Showing off your pictures on Social Media

After getting out and taking some great pictures it’s always nice to let people see the results and maybe even get some feedback. In the past this would have involved prints or maybe transparencies and a limited audience of your family, friends or local camera club.

With the arrival of Social Media and phones with built-in cameras we can now get instant gratification from friends and strangers all over the world by publishing to social media and waiting for the Likes that will soon follow. If you are lucky.

Does that really mean anything though? Well yes, I think it does. There maybe those that would only regard a photograph as being ‘proper’ if it has been  taken in controlled circumstances with a full-frame SLR. Some may only consider it ‘proper’ if you are using film and not digital. I feel that any picture can be both good and bad – it depends on the context in which it is being viewed. In the past I could choose what size to print a picture in 6×4 or a full A1 poster. Both have differences – every blemish and composition mistake will show up on the A1 poster but the 6×4 print will be more forgiving, but I could at least ensure the colour balance was correct. But when I put my pictures onto a social media or website I  lose control of how they will be viewed. Whilst I may be able control the resolution (depending on the website) i have no idea if the picture is being seen on a 3″ phone screen or is being projected onto a wall somewhere with an old blurry washed out projector. Depending on the website I may also lose a certain amount of control of its use elsewhere – its always worth reading the small print if you value a prized picture.

I like that a picture can take on a life of its own – being copied and used by people as their profile pictures or even made into a meme. People may make comments that can bring a completely different narrative to the picture and let me see it in a different context to the one I thought it had.

So sometimes I take a picture with my phone – in reality this a hand held computer with an attached camera and communication device. I make very few phone calls these days… I can choose which camera software to use. The built in software will take panoramas and a number of different resolutions but always saves in jpg format. On the other hand I could use Open Camera, no panorama option but it does allow me to save in RAW and tells me if I have the camera level. It depends what I want to use the picture file for. Raw (Dng) files can be imported into the Lightroom catalog on my PC and worked on like any other shot taken on my DLSR. The fixed lens and (slightly) lower resolution doesn’t give quite as much variety but then I don’t have to lug the heavier camera around with me on the off chance that I might need it.

So I have the picture on my phone – subject to internet connectivity on 4G or WiFi, I can immediately choose to share it to Instagram. The square format can be a challenge but using one of the built in filters (or leaving it as is) and by adding some relevant tags and a witty or informative caption, I can be receiving likes from anonymous strangers around the world whilst I am still enjoying the drink or food that featured in the picture. Whilst some may say that this is fairly pointless, it is art and and as such, should be pointless other than to give pleasure. We should make the time to enjoy art in all it many forms.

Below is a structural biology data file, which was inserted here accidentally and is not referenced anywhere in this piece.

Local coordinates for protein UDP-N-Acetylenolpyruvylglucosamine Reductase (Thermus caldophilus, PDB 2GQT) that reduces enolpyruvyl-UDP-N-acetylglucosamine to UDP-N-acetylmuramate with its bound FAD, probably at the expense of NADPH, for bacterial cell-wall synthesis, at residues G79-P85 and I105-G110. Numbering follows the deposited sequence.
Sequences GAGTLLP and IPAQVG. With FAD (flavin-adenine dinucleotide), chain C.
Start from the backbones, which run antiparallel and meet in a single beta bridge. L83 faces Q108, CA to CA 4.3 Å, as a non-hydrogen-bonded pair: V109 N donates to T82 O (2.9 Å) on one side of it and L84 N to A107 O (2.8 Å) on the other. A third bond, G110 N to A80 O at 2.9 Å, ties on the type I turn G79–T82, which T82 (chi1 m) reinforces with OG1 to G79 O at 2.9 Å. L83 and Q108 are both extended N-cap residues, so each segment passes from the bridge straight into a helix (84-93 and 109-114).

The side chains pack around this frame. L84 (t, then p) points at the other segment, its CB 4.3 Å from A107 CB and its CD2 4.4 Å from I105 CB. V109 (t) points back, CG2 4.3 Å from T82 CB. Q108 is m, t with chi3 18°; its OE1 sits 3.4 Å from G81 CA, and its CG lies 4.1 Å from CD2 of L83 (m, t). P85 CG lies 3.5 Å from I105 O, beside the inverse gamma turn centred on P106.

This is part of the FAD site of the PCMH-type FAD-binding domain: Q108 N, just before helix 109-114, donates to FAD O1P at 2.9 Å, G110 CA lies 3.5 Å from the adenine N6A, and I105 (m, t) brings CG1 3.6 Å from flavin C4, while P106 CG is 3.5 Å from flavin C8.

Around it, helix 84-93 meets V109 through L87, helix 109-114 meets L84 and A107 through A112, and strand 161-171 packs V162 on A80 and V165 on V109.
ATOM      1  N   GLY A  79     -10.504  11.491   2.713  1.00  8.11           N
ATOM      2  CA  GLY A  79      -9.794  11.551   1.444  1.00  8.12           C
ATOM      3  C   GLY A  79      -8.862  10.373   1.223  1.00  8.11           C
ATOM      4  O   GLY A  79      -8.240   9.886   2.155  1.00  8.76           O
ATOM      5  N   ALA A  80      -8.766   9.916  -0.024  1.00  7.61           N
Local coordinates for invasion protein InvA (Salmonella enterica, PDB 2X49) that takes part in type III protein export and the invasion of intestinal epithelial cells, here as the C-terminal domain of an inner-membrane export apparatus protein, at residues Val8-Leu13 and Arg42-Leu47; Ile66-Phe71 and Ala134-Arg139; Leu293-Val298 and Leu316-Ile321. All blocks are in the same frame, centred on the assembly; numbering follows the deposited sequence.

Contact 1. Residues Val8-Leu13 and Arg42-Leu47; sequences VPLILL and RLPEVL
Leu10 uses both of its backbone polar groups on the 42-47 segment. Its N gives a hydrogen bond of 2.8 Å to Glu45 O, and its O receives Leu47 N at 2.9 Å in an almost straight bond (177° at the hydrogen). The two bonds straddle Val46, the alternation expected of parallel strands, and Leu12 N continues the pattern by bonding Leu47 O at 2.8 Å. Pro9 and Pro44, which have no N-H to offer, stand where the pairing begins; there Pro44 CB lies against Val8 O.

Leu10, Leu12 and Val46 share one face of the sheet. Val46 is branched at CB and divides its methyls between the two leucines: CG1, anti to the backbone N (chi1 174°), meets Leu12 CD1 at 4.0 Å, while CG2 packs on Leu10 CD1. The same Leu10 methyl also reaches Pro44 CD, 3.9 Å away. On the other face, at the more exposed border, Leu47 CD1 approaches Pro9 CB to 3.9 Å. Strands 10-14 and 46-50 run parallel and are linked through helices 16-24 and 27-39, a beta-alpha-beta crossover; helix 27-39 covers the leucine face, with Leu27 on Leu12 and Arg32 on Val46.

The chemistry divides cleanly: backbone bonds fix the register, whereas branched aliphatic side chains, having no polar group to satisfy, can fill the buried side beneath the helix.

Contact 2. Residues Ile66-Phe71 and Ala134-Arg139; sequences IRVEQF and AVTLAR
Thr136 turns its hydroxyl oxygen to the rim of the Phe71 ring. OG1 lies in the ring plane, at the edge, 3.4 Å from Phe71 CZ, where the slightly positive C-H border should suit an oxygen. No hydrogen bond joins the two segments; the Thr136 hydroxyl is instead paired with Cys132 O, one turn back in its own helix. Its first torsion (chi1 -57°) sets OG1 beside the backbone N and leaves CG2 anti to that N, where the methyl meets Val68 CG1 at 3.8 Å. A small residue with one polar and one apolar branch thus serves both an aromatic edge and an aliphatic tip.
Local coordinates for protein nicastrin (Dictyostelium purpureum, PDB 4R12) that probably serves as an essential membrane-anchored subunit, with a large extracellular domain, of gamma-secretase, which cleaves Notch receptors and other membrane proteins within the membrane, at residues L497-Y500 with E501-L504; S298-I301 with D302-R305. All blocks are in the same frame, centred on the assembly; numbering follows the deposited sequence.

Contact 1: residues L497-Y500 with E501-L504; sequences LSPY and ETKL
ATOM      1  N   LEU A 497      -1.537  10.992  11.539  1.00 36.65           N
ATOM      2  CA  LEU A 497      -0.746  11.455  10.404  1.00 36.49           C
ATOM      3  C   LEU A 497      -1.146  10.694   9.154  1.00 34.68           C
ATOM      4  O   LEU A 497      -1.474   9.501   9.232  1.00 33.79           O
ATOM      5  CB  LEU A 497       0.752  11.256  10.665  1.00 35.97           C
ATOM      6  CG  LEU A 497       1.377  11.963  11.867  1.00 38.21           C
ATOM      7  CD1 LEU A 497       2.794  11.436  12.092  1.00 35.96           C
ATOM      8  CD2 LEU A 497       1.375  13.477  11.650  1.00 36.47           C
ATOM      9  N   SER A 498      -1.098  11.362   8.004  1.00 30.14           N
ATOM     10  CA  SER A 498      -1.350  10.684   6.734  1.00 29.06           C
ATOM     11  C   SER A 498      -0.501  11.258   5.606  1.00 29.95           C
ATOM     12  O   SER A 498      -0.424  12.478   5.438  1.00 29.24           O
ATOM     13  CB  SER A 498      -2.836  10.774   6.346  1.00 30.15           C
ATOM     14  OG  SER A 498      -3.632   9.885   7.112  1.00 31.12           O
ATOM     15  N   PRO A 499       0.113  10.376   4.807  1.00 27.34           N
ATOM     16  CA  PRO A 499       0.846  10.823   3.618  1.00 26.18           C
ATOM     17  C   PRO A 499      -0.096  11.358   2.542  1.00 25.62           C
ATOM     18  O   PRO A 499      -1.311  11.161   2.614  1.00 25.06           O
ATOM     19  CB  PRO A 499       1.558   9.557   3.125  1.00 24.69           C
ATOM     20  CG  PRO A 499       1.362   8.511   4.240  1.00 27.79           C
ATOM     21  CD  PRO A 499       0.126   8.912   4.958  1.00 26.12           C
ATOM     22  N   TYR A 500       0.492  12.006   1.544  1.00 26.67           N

I can also choose to enhance my picture further by combining it with others in an app such as Layout and /or do arty things to it with an app such as Prism. The result can then be shared to Instagram, Facebook, Twitter, Snapchat, Flickr, etc as required. All this can happen without need to access expensive software such as Lightroom and Photoshop. You are, however, limited to the layouts and filters provided by the app developers. Great for the instant gratification but for the more thoughtful shots it is probably time to transfer them to your PC or laptop and spend a bit of time tweaking them. I can then use the plugins in Lightroom to publish pictures to Facebook and Twitter etc, although I often end publishing a low resolution file to a local folder that then updates to a Google Drive folder which is then downloaded to my phone and tablet. The tablet is used as a photoframe and pictures on my phone are available to look at even if there is no WiFi or 4G. There is an app called DriveSync that is useful for this.

It seems though, that I use different social media for different purposes. Facebook is for my friends and family, Twitter more for quick comments that and the occasional picture and Instagram for ‘just because its there’. Flickr tends to have the more serious pictures and I occasionally dabble in the world of moving pictures at YouTube.

As a pre-millenial I haven’t entered into the world of Snapchat but maybe I will sometime – of course I also have this blog to share pictures to directly.

I have also had occasions when pictures I have taken have been used in physical publications, but I think that is probably a subject for another post.

If you are interested the Featured Image on this page is a selfie taken on my phone with the Google camera app. I have then imported it into Lightroom and cropped and tidied up a few bits. It was then further edited in Photoshop using the Face-aware tool in Liquefy and then published back to a folder on OneDrive that can be seen on other devices.